Horus tries to teach me the subject of death, reminding me I’m not so good at it…

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Today I met her guardian. The falcon stood in wait over her sleeping form, holding the liminal space. Waiting. Watching. Guarding. When I asked to see more, I was brought to the sands of time. Golden specks slipping through the hours, reminding me that I can get stuck inside the glass. Made up of the same elemental substrate that holds that ephemeral symbol of life, it is also an illusion of the mind. “You have seen the expanse,” he reminded me as the sand became that golden light forming a bridge to the stars, expanding out of the false container to spiral into infinity. Yes, I have seen it, but still I resist.

I am not good at Death. It is not a subject I have come close to mastering. I’ve got a history of stumbling through its lessons. When experienced the loss of my first grandparent to death (aside from the one that died before I was old enough to remember), I didn’t cry. Instead I felt the torment of our troubled past. Rocked into my armor, I listened to my mother announce the news through the corded phone like it was an annoying aside she had to pass on before she could talk about better things. Beside me, my college roommate looked worried, and later shocked when I told her it wasn’t a big deal. I would be fine.

Well I wasn’t.

A year before, my husband’s (at that time boyfriend’s) own grandmother had passed away and when I told my mother the news, she gave me a funny look. “You really cared about her, didn’t you?” Surprised by the tears stealing into my eyes. I couldn’t explain it if I had wanted to. We experienced only a handful of brief encounters together before her passing, yet in that brief time my husband’s grandmother had seen a truth inside of me that some who knew me since birth would never see.

Years later, death found me sitting in my office chair at work. Once again, the news was passed on by my mother, who was sitting beside death at her father’s bedside. Weeks before I let her convinced me I didn’t need to go with her. I wouldn’t recommend saying good-bye to a beloved grandfather from an office chair at work inside a cubicle that offers no escape into sorrow. That day there was no avoiding tears or pain. Or regret.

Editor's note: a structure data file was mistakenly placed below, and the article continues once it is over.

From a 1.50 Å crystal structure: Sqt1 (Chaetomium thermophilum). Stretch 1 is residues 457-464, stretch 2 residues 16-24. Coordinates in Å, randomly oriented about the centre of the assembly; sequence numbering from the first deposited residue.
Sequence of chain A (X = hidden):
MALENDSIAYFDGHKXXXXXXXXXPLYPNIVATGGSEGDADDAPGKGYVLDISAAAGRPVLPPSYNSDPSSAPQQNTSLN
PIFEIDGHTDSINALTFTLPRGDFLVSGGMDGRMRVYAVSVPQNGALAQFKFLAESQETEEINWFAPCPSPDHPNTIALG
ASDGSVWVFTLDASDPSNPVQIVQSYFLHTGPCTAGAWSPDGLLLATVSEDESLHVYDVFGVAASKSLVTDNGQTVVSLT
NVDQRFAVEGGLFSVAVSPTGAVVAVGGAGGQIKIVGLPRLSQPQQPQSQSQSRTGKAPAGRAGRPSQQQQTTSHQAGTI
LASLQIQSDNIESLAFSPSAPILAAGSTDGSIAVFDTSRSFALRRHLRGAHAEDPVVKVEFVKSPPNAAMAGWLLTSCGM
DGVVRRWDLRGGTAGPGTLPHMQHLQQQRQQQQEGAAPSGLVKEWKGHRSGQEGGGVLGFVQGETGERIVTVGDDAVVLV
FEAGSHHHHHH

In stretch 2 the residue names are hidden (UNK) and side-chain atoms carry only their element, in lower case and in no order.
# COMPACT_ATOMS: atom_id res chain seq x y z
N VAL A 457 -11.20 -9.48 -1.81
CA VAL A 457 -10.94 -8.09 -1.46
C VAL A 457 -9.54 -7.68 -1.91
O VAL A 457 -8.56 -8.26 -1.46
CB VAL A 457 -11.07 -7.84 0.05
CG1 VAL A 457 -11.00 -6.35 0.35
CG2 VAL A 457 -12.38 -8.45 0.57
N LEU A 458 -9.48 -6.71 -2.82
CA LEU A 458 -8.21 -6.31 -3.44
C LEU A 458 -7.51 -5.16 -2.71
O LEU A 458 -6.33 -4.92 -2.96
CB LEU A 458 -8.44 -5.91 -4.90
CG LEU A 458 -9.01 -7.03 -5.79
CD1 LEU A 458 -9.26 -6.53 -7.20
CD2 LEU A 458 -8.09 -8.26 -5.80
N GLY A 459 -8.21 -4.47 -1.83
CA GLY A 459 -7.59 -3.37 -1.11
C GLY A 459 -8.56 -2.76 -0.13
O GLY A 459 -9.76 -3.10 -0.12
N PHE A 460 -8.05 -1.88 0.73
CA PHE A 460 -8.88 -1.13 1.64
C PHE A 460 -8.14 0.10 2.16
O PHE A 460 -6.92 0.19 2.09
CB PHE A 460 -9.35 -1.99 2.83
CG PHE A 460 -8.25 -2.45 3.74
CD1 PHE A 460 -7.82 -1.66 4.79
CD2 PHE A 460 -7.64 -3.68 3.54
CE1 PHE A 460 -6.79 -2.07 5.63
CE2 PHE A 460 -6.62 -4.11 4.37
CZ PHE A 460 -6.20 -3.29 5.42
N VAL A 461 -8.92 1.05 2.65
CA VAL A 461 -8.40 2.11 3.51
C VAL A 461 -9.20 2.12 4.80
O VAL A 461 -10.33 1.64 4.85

Years later, my grandfather tried to show me the impermanence of death’s form. Coming to me in spectral form, just once, to part the veil of dreams. It was enough, but it wasn’t.

When my beloved Daisy died on the 11th of February six years ago, I knew it was coming, but it didn’t make it any easier. Six months before, while walking together in the woods she told me she would soon be moving on. Wrapped in aura of violet light, my canine guide’s spirit shined strong and true. It still does. Two days ago, during a tough night, I saw her curled at the end of my son’s bed. Rarely now do I feel into her presence, yet she is still there for us when we need her. I have gradually loosened my hold over the years since her passing, but I resisted her leaving the corporeal world with a hold so tight I knew she lingered longer than she should have.

No, I am not good at the subject of death. I have fought with its teachings. I have failed its tests, and I have struggled to embrace its release. Now I find myself counting, once again, those false hours. Wondering if time will allow me a real goodbye. Horus turns his head to stare at me with eyes the color of night. His wings ruffle annoyance. “Why,” he asks, “after all we have shown you?”

For a moment time slips away and we fly back to that sacred chamber that holds a bridge to Earth. Wrapped in a copse of guardian trees, the light filters from the beyond. Once again, I see the white horse, waiting. Memory weaves light into my cells. “Was this not enough?” he asks me.

It should be. But I’m having a hard to accepting it. There are things I’d still like to say. Arms that still want to hold a temporary form. So many adventures that won’t be shared.

“Ridiculous human sentiment,” he scoffs at me and turns back to his guard. “Your perception is clouded by those human eyes.”